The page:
It’s the nice thing to say.
It’s what our parents taught us.
Even when it’s no more than a polite reflex, it’s still a real expression of gratitude or appreciation.
And when you’re in a casual situation with someone you don’t know or with whom you don’t have an ongoing, meaningful relationship – such as the clerk at the grocery store, or the customer-care person on the phone – a quick “Thank you” is just fine.
But when you’re talking to your employees, your peers, your spouse or partner, your kids, or your colleagues, just saying “Thank you” isn’t enough to convey true appreciation.
Thank you for what? What did the person do, specifically, that caused you to feel good about them and their effort?
To your employee: “Thank you for handling that customer. I appreciate how you were able to calm him down and help him be happy with his purchase so we didn’t have to give him a big refund.”
To your peer at work: “Thank you for picking up my projects while I was out sick. I know it was a lot to take on right in the middle of your own work.”
To your spouse or partner: “Thank you for taking out the garbage.” (Yes, even if it’s something they’re “supposed” to do, offering appreciation for doing any task is appropriate. Appreciative acknowledgement is a big part of keeping relationships, especially close relationships, running smoothly.)
To your kid: “Thank you for taking out the garbage without needing to be reminded.”
To your colleague: “Thank you for the referral. That was a perfect fit for me – I so appreciate that you’ve taken the time to understand my work!”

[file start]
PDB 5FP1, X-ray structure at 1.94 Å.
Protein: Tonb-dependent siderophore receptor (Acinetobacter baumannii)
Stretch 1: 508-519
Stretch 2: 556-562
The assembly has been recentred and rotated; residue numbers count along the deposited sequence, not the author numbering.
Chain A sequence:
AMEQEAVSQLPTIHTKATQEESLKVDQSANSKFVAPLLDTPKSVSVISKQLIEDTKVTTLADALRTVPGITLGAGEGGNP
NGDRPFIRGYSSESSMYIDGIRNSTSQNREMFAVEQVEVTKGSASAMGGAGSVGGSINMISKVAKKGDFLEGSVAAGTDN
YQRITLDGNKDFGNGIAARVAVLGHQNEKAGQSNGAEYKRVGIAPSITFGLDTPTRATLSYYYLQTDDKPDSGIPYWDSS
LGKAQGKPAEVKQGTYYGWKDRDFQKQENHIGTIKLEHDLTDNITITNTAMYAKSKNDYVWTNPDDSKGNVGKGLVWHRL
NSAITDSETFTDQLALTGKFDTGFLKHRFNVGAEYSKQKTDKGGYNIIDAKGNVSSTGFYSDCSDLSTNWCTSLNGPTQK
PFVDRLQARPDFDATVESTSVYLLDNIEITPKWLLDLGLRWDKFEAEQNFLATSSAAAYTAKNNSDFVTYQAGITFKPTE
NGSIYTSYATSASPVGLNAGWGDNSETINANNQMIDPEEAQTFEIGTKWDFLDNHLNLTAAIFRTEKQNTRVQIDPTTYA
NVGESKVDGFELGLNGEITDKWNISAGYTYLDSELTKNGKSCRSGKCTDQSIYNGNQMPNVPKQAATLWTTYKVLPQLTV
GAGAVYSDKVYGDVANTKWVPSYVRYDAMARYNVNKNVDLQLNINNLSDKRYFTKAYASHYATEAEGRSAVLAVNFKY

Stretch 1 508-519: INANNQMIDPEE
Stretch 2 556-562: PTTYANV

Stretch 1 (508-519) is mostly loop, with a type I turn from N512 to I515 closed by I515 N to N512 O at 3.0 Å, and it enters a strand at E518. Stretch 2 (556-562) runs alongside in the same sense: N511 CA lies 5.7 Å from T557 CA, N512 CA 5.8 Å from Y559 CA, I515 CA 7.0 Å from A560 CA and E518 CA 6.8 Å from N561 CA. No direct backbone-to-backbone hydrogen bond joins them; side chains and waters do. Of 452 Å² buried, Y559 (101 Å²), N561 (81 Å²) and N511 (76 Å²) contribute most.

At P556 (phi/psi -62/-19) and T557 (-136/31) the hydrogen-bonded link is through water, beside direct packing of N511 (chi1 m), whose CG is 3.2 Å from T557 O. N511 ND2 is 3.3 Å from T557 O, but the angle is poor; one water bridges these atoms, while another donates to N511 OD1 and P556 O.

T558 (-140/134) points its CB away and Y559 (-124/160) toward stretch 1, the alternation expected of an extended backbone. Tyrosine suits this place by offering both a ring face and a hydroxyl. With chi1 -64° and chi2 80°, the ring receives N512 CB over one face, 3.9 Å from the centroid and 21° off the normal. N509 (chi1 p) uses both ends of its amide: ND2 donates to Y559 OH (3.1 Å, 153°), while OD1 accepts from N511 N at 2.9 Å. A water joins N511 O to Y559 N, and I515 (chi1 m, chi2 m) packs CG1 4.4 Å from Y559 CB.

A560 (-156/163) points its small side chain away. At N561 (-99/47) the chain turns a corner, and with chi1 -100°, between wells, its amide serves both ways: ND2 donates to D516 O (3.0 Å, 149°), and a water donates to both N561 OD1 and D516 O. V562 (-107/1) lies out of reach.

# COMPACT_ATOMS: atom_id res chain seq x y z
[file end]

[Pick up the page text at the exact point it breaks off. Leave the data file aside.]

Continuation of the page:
The impact of appreciation
I seriously doubt I need to tell you how good it feels when someone appreciates you and what you’ve done.
And of course there are any number of studies showing this to be true on many levels.
Appreciation helps engage employees, creates better leaders, and can even save lives. One study showed a significant increase in coronary disease in those who felt un-appreciated in their work.
I’m obviously not suggesting that you offer unearned, phony appreciation.
But taking a moment or two to notice what someone has done well, and to be specific about what you noticed, makes you feel good as well as the other person.
Have you ever had an employee who wasn’t performing up to your standard?
Have you ever wished your friend, spouse / partner, or child would do something differently (or do it at all!)?
Have you ever wanted to help someone change their behavior in any way?
Noticing and appreciating their efforts to do things better makes a big difference in their ability to initiate and maintain change.
Even if it’s your employee’s job to handle irate customers and even if it’s your partner’s or kid’s job to take out the garbage, those simple words expressing thanks specifically for what they did gives them so much more motivation to keep making that effort.
And maybe even to make additional efforts!